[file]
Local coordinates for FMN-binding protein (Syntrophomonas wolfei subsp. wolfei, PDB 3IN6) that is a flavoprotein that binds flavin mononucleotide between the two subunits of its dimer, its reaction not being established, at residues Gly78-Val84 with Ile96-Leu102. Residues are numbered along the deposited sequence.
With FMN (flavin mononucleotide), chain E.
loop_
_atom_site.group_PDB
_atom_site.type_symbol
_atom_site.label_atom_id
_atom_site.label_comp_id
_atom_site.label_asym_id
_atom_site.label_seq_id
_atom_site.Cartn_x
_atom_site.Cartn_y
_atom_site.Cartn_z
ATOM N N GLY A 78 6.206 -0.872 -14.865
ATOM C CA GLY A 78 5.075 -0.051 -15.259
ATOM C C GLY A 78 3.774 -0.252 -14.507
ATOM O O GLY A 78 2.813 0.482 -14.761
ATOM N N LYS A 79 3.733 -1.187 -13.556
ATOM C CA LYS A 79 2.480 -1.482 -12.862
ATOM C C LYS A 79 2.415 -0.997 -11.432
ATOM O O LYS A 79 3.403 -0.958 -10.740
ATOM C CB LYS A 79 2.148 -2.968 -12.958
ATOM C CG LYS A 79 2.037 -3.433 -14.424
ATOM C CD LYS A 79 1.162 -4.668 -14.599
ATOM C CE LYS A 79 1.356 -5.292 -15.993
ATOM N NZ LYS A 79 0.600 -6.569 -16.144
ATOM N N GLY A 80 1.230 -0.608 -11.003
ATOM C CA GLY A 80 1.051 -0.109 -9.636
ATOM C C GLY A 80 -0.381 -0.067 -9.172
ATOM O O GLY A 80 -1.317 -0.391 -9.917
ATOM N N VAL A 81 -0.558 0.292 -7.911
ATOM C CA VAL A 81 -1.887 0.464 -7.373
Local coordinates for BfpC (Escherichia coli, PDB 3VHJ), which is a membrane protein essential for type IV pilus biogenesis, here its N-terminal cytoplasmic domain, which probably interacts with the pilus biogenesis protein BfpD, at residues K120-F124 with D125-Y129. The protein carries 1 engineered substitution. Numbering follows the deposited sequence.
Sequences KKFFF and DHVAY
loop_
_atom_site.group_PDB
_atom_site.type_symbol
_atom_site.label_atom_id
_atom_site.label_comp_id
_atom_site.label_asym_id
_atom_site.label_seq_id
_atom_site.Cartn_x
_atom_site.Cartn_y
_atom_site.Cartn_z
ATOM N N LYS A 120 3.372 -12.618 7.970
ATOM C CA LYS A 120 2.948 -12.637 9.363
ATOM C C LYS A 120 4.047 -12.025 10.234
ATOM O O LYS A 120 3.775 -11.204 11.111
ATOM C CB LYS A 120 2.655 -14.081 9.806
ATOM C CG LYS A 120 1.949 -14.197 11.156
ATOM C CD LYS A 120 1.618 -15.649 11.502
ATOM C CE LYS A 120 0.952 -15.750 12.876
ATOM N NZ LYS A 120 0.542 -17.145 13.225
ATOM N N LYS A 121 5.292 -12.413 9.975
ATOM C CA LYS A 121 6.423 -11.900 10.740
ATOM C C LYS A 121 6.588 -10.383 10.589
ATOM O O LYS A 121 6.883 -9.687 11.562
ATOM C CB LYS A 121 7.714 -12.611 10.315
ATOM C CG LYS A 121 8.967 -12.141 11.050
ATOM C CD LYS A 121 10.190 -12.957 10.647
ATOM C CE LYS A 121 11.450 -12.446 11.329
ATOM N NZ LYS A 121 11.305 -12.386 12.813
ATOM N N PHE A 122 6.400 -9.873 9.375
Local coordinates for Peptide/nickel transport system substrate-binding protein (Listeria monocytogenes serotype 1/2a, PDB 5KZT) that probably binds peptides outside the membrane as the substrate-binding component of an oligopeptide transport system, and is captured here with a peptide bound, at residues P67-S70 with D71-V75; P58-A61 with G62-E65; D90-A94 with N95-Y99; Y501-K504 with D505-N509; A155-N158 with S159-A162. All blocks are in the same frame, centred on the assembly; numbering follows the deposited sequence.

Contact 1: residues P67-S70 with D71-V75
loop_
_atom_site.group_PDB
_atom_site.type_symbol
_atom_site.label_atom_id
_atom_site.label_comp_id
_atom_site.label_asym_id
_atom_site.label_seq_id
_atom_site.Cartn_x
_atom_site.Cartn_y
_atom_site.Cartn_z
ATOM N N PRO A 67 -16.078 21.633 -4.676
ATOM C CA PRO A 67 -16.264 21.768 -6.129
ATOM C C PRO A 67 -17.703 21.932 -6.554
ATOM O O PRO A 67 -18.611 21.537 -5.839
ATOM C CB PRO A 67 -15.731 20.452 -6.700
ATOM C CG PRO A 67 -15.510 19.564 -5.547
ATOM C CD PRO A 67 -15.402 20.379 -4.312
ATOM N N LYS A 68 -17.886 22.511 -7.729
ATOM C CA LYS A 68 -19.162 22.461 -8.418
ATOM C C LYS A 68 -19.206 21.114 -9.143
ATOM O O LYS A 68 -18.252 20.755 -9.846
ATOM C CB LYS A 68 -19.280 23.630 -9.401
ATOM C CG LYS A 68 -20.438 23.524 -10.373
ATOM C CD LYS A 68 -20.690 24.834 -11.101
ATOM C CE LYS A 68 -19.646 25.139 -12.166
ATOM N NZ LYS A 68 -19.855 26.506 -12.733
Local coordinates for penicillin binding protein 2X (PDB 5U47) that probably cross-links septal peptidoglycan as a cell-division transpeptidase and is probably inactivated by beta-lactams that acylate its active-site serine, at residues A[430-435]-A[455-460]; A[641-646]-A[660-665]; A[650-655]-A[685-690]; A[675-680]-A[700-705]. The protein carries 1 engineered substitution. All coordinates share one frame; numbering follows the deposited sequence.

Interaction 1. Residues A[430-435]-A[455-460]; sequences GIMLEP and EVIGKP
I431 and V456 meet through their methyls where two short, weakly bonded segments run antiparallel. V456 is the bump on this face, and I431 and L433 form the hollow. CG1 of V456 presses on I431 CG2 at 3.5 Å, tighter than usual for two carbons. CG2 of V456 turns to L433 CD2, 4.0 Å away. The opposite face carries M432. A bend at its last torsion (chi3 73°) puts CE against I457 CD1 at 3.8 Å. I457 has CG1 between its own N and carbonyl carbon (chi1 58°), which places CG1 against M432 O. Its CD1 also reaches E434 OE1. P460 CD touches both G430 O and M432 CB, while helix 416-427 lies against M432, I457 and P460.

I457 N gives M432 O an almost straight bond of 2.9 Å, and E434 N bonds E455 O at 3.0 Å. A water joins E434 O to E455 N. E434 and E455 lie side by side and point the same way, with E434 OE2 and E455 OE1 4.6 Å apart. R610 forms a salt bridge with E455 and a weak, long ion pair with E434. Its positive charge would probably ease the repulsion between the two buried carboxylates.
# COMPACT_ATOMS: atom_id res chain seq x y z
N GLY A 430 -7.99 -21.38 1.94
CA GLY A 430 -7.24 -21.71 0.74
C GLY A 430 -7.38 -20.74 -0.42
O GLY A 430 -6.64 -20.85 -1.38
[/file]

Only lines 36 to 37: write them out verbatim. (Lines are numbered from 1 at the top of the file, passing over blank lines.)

_atom_site.type_symbol
_atom_site.label_atom_id